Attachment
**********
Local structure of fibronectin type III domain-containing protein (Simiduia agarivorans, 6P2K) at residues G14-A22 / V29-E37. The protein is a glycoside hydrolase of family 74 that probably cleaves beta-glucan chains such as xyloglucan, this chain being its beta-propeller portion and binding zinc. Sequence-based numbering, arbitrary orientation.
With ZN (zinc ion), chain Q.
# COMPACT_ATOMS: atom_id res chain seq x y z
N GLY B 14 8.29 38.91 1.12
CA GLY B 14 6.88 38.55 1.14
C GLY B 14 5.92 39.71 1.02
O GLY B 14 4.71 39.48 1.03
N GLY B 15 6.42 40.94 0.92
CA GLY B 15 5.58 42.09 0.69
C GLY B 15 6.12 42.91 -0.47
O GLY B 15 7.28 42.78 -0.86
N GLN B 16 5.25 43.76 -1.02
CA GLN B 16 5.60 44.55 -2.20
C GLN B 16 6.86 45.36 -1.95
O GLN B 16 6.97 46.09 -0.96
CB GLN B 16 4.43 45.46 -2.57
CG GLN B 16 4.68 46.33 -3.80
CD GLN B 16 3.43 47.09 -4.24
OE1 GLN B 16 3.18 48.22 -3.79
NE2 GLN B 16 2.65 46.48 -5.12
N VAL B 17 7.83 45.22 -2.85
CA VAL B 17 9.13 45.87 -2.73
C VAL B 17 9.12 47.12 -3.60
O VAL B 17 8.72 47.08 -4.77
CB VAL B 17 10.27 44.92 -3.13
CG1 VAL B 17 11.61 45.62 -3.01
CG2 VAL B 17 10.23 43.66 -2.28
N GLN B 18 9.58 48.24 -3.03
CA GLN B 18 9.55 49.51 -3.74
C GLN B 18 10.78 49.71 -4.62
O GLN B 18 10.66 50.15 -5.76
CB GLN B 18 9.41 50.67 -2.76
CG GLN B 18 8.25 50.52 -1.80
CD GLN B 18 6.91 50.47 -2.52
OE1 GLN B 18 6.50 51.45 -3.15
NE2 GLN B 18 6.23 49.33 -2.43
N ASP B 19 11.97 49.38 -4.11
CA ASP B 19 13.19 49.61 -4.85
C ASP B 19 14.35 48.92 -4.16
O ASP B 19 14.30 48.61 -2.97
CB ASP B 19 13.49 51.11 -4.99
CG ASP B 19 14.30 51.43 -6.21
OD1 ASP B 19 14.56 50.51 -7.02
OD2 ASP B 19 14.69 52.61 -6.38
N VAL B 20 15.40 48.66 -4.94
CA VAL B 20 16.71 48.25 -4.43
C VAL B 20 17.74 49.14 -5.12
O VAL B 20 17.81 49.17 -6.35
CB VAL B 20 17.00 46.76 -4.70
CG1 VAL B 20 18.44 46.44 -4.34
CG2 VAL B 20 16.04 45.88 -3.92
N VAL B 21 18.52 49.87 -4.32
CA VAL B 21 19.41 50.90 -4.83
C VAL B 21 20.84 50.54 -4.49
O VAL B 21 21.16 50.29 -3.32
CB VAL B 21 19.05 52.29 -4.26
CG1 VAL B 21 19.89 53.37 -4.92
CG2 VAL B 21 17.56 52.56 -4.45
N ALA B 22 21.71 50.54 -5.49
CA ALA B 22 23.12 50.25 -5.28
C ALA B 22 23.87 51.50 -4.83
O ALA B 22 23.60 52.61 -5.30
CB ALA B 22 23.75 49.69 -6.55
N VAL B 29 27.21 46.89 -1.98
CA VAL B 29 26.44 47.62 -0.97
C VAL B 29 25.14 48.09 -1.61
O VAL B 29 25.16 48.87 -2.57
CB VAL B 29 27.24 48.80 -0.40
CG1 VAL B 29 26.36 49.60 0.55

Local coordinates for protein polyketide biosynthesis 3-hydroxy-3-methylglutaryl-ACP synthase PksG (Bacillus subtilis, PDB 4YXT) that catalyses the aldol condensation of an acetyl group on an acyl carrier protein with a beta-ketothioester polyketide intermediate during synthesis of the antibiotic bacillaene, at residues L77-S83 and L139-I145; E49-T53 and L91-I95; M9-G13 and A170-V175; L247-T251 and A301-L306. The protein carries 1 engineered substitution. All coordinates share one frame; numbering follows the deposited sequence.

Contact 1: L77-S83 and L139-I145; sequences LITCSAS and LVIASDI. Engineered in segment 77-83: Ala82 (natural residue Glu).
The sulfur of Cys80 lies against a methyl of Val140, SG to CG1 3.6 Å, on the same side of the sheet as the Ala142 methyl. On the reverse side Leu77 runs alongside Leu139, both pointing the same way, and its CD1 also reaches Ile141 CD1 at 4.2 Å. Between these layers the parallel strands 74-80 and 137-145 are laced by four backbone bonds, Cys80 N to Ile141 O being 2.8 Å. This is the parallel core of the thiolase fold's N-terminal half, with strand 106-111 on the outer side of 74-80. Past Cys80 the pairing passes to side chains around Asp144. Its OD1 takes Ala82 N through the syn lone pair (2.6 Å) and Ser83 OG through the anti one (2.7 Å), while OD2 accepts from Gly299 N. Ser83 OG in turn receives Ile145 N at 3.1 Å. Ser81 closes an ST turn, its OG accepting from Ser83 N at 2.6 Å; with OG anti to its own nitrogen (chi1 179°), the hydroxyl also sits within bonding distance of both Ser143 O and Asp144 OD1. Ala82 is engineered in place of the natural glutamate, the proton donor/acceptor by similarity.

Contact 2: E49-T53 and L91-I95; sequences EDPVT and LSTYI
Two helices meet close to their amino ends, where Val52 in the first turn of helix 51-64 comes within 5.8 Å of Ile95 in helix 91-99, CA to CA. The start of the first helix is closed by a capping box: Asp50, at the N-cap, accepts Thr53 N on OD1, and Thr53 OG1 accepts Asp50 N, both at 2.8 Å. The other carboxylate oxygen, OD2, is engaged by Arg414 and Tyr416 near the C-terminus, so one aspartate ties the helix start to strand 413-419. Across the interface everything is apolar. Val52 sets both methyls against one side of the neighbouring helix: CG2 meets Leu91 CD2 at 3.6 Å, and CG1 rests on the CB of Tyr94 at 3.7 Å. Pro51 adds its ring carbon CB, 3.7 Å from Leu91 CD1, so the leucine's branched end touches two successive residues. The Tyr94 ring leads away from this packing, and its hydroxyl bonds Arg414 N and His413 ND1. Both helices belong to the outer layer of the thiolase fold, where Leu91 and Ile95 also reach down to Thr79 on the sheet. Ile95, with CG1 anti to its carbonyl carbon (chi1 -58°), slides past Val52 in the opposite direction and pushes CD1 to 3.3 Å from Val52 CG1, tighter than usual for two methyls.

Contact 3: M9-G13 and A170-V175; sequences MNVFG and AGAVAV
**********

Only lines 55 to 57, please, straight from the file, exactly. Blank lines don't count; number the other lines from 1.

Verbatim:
O VAL B 21 21.16 50.29 -3.32
CB VAL B 21 19.05 52.29 -4.26
CG1 VAL B 21 19.89 53.37 -4.92